By Ken Sharp
From 1967 to 1970, pop-rock practitioners The Turtles racked up a heady list of hit records that traversed a number of styles and creative sensibilities. “The Turtles 45 RPM Vinyl Singles Collection” box set culls eight 7-inch singles sporting the group’s biggest hits, like “Happy Together,” “She’d Rather Be with Me,” “It Ain’t Me Babe,” “You Baby,” “Let Me Be,” “Elenore” and “You Showed Me,” alongside lesser known but equally inventive material including “Outside Chance,” written by fledgling singer-songwriter Warren Zevon, “Story of Rock and Roll” by Harry Nilsson and the soaring pop opus “You Don’t Have to Walk in the Rain.” Turtles lead vocalist Howard Kaylan gave Goldmine the scoop on the project.
GOLDMINE: What was the idea behind the new Turtles vinyl 45 box set?
HOWARD KAYLAN: Vinyl is always gonna be cool and it’s always gonna be what you wanna hear new songs on. I appreciate the way Dave Grohl can go in an analog studio and record new product and get it released and it works. Back in the day with vinyl there was so much air on records. Things sounded like you were in the room with the band. You can’t duplicate air; you can’t make a digital recording of air. The reason studios like Gold Star and Sunset Sound and United Western in L.A. got to be famous is they had a distinct sound. You can’t hear that sound on a CD. You’ve gotta listen to it on a vinyl record like Phil Spector intended to really understand the sound of that room and how important that was to the music. Well, now everybody has neared vinyl once again and the younger generation thinks it’s hip. We have re-released our greatest hits so many times in so many different forms, and literally the only thing we haven’t done is put these things out the way they were originally intended to be listened to at 45 RPM with the pops and scratches you put there yourself with your own needle on your own record player. They have custom sleeves with the FloEdCo logo on them with the Turtles logo on surprisingly White Whale-looking 45 records. The label is the same color; we matched it entirely. We put our eight biggest hits on the A sides and our eight smaller hits on the B-sides. We didn’t want to do the original B-sides; we wanted to put on the records that charted and except for a legal hassle that disallowed the use of “Lady-O”, everything great we ever released as a single is on those records. We even included a little spindle inside which says, “The Turtles on vinyl” just because there are people who have turntables but don’t have 45 spindles and we’re trying to cover all the bases here. So here are all the records, major and minor. They sound as close to the originals as possible.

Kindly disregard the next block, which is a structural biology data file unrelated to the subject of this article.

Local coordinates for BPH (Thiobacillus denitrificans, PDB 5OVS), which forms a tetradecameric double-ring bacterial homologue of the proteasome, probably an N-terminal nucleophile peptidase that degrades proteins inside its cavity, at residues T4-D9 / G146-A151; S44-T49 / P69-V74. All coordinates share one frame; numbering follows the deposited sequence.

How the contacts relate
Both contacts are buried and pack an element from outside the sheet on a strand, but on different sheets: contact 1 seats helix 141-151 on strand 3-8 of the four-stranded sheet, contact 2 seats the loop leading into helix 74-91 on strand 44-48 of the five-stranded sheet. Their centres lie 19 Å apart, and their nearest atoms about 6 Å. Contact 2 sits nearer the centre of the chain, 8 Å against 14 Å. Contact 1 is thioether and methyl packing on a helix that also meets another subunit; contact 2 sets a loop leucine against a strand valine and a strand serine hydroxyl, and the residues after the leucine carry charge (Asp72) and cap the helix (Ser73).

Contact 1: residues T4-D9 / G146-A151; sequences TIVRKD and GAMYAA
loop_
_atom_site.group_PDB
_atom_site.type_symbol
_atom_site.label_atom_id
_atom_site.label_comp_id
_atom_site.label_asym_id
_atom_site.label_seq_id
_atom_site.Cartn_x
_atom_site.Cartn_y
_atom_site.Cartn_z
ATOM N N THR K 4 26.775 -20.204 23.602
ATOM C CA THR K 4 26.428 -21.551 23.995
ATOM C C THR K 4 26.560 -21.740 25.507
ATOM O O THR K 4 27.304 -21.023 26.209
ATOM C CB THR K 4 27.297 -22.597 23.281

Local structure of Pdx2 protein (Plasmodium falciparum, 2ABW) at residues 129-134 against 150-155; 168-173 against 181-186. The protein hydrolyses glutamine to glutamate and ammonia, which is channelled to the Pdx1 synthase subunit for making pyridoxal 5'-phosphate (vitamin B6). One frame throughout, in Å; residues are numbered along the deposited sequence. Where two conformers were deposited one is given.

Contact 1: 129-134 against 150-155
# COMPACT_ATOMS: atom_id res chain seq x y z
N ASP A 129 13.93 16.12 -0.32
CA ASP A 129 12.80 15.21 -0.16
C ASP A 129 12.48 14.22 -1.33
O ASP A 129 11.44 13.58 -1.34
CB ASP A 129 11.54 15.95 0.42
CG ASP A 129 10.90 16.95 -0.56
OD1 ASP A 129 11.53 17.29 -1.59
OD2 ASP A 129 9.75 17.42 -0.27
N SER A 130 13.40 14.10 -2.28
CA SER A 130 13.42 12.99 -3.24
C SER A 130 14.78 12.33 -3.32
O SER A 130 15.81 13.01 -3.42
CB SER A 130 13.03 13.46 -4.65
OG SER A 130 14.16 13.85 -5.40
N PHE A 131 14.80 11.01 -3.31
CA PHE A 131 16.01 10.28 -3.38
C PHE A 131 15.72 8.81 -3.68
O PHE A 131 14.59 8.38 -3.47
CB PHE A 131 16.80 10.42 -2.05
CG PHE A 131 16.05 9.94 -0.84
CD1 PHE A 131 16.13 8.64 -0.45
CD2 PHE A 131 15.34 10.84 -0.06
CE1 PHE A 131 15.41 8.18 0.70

GM: Are you a big vinyl collector?
HK: My God, yes. I was a big vinyl collector, that is, up until four-and-a-half years ago, when I sold off everything. The problem was I just didn’t have room anymore. I couldn’t house my vinyl anymore, so my albums went; it was all part of a giant auction.
GM: Did you save anything?